The underlined word “trivial” most nearly means __________.

Possible Answers:

compulsive

insignificant

coherent

implausible

inherent

Correct answer:

insignificant

Explanation:

In context, the author says, “it is often the trivial and merely interesting that survives, whilst the significant but less fascinating can fade from memory.” Here, the “trivial and merely interesting” is contrasted against the “significant but less fascinating.” So, if “fascinating” and “interesting” are two matching terms, than “trivial” and “significant” must be opposite to one another. You can therefore determine that “trivial” must mean insignificant or not important. To provide further help, “coherent” means able to be understood; “compulsive” means forced to do; “implausible” means hard to believe or unlikely; and “inherent” means natural.

Example Question #2 : Finding Context Dependent Meanings Of Words In Argumentative Social Science Passages

"What Do We Remember About History?" by Daniel Morrison (2014)

Henry the Eighth is most commonly remembered for the unique fact that he took six different wives over the course of his lifetime. There is even a famous ditty uttered by English schoolchildren to help them remember the fate of his various wives: “Divorced, beheaded, died, divorced, beheaded, survived.”

However, during Henry’s rule, England permanently ended its long-standing relationship with the Catholic church and became forever a Protestant kingdom. This break has had long-felt repercussions up to and including the present day. Yet, in spite of the deep importance of Henry’s decision to leave the family of Catholic nations, he is best known for taking six wives. This difference between importance of actions and nature of popular remembrance should tell us something about the collective understanding of history—it is often the trivial and merely interesting that survives, whilst the significant but less fascinating can fade from memory.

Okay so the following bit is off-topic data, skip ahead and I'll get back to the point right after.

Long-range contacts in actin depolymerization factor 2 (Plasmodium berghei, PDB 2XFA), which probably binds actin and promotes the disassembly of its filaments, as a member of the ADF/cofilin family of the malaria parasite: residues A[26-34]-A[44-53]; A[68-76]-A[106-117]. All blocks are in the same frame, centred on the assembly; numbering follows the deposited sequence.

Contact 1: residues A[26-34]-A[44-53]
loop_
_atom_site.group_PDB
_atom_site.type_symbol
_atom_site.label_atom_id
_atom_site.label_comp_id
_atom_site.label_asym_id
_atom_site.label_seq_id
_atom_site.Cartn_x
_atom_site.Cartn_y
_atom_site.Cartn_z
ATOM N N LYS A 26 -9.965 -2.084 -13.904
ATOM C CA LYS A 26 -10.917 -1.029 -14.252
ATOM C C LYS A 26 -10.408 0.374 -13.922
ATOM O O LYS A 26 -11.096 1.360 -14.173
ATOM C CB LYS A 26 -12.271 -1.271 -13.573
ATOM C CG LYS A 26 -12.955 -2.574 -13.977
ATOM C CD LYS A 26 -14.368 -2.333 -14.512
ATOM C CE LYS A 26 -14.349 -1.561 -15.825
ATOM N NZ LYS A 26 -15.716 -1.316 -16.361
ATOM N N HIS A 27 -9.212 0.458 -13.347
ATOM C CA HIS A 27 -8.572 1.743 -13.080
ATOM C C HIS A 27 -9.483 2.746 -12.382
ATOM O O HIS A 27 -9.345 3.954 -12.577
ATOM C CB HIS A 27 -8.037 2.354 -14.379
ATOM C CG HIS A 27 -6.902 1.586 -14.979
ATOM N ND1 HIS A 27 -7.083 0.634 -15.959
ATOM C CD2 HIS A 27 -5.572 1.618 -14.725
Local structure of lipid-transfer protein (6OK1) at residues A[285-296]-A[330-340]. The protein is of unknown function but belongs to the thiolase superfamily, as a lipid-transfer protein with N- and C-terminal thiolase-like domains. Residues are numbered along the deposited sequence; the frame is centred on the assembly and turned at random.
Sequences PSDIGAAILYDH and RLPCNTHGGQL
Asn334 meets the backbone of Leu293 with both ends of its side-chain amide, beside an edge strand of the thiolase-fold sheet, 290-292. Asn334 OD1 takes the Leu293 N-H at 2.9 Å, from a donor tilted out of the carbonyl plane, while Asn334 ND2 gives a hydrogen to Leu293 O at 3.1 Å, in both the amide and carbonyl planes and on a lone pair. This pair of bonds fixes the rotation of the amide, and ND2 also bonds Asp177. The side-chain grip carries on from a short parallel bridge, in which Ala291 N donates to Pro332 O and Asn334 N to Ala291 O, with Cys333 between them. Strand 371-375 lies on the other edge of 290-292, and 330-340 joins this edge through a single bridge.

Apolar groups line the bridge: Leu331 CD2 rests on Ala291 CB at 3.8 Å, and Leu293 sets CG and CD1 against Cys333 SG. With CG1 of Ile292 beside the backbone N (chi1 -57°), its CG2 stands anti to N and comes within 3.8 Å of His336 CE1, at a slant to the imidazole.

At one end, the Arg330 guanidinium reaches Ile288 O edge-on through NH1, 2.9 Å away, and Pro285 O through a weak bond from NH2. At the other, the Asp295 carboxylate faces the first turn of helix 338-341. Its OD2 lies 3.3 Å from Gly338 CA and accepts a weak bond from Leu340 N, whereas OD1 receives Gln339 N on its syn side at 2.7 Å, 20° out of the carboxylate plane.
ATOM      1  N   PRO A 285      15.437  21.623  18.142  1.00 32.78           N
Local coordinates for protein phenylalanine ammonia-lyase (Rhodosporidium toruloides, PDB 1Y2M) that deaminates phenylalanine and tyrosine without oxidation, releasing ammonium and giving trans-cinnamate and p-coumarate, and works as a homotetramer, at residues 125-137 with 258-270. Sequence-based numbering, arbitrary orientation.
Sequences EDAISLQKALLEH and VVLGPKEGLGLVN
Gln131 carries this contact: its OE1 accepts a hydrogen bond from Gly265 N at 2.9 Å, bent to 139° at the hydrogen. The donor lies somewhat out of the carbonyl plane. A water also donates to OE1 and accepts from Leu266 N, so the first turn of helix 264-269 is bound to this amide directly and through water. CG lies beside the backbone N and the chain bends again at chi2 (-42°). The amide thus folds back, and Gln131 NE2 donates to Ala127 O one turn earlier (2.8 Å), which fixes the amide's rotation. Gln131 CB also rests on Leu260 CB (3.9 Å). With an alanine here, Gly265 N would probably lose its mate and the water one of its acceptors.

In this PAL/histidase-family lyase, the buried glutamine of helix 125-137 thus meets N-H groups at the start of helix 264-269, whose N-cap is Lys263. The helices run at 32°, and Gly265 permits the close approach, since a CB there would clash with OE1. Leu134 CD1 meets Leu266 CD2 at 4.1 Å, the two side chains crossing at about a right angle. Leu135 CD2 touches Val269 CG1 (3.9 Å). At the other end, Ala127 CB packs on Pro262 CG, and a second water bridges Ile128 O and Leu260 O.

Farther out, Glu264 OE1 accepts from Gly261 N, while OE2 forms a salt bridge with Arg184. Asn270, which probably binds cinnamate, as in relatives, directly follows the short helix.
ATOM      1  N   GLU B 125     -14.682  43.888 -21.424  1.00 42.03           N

The underlined word “repercussions” most nearly means __________.

Possible Answers:

revolutions

elevations

corporations

celebrations

consequences 

Correct answer:

consequences 

Explanation:

In context, the author says, “This break has had long felt repercussions up to and including the present day. Yet, in spite of the deep importance . . ." Because what happened was of “deep importance” “up to and including the present day,” it is reasonable to determine that the break had long felt consequences. To provide further help, “consequences” are results of an action; “revolutions” are rebellions against someone’s control; “corporations” are large businesses owned by many people; and “elevations” are high places.  

Example Question #1 : Finding Context Dependent Meanings Of Words In Argumentative Social Science Passages

"The Founding Fathers' Beliefs" by Matthew Minerd (2013)

Frequently, people make egregiously mistaken remarks about the religious convictions of the Founding Fathers of the United States. Such errors could be said to “cut in both directions.” On the one hand, there is a school of thought that wishes to make this important founding generation into nothing more than group of Christian legislators who founded a Christian nation. This image is far too simple. It clearly distorts the religious convictions of these men, whose idea of Christianity was often far worldlier than some Christians would be comfortable with. In addition, it distorts the meaning of the American Constitution, which is not a document of Christian legislation but a very modern, secular political document. On the other hand, it is important to note that those who believe that the Founders were agnostics or even hidden atheists also overstate their opinion. The culture of these eighteenth-century men was still one that deeply imbued with Christian sensitivities, and while their religious convictions were much more varied than some imagine, they were far from being without any religious beliefs whatsoever. These beliefs certainly had an influence on their political lives, though this influence was often subtle and indirect.